New Jersey is one of only two states that requires all hospitals to fully treat all patients in need of care, regardless of their ability to pay. For which hospitals are partially reimbursed under the charity care program. That’s the law, anyway. But the Fair Share Hospitals Collaborative claims, though member hospitals provide $123 million worth of charity care each year, they’re reimbursed just $12 million. The collaborative’s Executive Director Jennifer Mancuso sat down to discuss this with NJTV News Anchor Mary Alice Williams.
Williams: Thank you for being here.
Mancuso: Thank you for having me.
Williams: The idea was, as Medicaid expanded, charity care would decline. Is that what happened?
Mancuso: Yes. Well thankfully due to the ACA and Gov. Christie’s decision to expand Medicaid, over 800,000 New Jersey residents became insured and that is great news. The state responded to that by cutting charity care dollars, that’s made available to hospitals. The problem is that those dollars are not distributed proportionately throughout all hospitals. So, you have some hospitals that are being reimbursed almost all of their cost. Meanwhile, others are less than 1 percent of the cost for treating.
Williams: What’s the difference? Large versus small?
Mancuso: No, it’s really not depending upon size. New Jersey’s law requires hospitals that treat the highest ratios of charity care patients and Medicare patients to be reimbursed at the highest levels. All other hospitals are supposed to receive progressively less depending upon their patient mix, but no less than 43 percent of their documented cost.
Williams: And you’re saying some hospitals are getting less than 43 percent?
Mancuso: Unfortunately yes, because charity care dollars have been cut so much year after year, these latest cuts are $420 million over the past few years. So, they’ve received less.
Williams: You’ve said that all hospitals are charity care hospitals. What do you mean by that?
Mancuso: Well as you’ve mentioned earlier, New Jersey’s law is very unique. Most other states only require hospitals to stabilize their patients. After they’re stabilized, they can be transferred to a designated safety net hospital. Here in New Jersey, all hospitals are safety nets. Thankfully, no patient is transferred just because they are not able to pay, they are not insured.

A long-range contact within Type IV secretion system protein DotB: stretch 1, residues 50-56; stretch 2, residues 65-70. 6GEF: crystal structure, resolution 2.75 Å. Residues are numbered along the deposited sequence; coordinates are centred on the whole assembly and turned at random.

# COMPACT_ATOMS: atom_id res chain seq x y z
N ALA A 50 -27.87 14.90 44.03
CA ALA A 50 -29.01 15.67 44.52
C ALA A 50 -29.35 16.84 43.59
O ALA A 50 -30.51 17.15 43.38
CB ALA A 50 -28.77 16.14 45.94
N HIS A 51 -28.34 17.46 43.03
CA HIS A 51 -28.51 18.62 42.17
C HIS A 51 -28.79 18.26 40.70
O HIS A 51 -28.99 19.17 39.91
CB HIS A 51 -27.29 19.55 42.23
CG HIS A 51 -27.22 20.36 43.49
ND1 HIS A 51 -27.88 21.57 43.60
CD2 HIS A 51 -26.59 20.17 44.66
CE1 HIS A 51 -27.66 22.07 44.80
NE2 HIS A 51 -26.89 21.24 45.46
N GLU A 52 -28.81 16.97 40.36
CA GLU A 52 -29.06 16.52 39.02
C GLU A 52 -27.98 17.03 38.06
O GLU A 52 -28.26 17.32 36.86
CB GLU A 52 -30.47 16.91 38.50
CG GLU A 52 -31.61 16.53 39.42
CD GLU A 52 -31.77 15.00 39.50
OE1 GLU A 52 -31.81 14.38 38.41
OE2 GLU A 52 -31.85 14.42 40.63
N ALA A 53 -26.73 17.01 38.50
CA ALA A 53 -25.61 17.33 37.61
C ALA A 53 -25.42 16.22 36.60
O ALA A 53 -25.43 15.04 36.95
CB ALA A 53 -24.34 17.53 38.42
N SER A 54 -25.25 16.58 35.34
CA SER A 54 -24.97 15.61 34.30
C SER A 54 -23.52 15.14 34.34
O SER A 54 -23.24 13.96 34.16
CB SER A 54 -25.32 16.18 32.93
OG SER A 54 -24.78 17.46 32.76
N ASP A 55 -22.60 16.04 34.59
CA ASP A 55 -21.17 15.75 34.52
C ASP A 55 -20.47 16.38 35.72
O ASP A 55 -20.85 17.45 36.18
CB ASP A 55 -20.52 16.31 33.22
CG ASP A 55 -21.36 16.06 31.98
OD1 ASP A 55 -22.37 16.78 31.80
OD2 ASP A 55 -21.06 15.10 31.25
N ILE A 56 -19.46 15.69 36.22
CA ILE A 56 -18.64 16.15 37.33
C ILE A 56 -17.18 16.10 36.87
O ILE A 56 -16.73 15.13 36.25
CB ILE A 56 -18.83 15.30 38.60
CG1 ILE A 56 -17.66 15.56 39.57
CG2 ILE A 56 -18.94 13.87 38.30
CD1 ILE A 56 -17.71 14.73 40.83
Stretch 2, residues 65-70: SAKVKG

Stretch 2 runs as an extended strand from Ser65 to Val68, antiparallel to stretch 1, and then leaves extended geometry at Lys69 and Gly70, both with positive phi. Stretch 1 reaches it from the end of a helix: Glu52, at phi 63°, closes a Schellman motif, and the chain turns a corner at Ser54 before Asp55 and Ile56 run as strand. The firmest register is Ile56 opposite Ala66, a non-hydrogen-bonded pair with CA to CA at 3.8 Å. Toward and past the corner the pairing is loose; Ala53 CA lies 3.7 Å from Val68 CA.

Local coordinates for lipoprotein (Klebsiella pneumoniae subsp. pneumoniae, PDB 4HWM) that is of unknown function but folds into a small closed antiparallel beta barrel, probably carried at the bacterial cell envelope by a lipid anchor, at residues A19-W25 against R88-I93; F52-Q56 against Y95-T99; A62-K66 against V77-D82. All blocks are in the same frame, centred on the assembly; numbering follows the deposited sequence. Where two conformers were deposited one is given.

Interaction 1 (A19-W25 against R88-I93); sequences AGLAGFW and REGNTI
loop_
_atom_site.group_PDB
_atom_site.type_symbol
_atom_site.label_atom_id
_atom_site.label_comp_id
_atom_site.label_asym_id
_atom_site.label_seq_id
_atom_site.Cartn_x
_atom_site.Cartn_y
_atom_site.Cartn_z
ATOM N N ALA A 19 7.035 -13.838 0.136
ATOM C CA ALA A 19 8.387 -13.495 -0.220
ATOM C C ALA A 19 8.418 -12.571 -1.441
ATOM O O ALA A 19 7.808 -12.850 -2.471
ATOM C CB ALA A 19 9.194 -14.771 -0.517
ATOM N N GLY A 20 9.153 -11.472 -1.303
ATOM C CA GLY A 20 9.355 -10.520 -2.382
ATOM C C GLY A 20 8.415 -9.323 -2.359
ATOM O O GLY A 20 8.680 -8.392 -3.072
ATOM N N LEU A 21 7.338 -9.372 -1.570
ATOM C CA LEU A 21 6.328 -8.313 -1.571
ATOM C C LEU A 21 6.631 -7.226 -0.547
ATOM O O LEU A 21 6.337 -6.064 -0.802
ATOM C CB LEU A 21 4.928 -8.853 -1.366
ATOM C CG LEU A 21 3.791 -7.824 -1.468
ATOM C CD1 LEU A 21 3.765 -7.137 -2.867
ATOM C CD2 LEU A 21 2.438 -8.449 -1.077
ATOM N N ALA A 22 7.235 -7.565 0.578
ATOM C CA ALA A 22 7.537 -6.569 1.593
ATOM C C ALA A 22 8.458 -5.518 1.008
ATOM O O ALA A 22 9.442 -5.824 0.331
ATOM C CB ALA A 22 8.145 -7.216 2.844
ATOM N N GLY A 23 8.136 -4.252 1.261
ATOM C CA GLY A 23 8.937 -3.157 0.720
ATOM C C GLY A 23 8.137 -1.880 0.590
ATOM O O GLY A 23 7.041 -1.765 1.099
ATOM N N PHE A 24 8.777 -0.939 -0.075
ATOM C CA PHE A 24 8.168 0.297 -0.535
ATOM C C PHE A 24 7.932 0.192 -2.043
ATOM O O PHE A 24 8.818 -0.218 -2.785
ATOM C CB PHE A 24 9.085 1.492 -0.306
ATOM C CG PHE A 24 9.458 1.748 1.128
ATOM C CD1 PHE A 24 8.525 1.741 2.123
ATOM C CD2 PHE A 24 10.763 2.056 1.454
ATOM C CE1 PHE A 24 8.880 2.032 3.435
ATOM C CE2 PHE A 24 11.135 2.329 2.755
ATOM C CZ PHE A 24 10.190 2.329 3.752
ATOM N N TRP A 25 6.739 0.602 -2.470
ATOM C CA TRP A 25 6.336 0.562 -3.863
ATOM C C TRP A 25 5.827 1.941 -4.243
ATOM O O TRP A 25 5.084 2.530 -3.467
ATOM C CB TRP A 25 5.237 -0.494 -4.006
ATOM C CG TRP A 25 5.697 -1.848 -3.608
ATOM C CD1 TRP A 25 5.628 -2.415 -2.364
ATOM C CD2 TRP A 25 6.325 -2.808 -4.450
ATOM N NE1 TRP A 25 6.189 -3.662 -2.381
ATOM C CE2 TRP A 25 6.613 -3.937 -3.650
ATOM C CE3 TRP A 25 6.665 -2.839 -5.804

Williams: Let me ask you about the new American Health Care Act that would replace Obamacare, working its way through right now the House of Representatives. The Congressional Budget Office estimates that tens of millions of people would be thrown off of insurance rolls. How does that effect charity care hospitals?
Mancuso: It affects all hospitals. We want all patients to be insured. If you are insured, that means you have access to primary care, to preventative care. Hopefully you are going to remain healthier and stay out of hospitals, but unfortunately, as you mentioned, we expect 14 million across the United States to lose coverage in the first year alone — if the law as is, is implemented.
Williams: From the hospitals’ perspective, is that sustainable?
Mancuso: No, it is not. Hospitals are losing a lot of money when patients are not insured, unfortunately. We want to make sure patients are healthy and stay out of hospitals. However when they go to a hospital, we want to make sure everyone receives the best possible care. Year after year after year of sustaining losses means that hospitals are going to have to forgo making investments in their infrastructure or a new lifesaving technology. It’s patient care that could ultimately suffer if hospitals have to endure these cuts over and over again.
Williams: In the last year we’ve seen hospitals merging and acquiring each other and becoming these gigantic medical centers. Are they in a better position to treat people who are uninsured, than the smaller hospitals?
Mancuso: I think sometimes when you’re larger you may be able to absorb, but again just because you are larger doesn’t mean you’re treating less charity care patients. That means your costs just might go up. So, it really depends on your patient mix. How many low income and charity care patients and Medicaid patients that you’re receiving, or that you’re treating.
Williams: Jennifer Mancuso, thank you for being here.
Mancuso: Thank you very much for having me.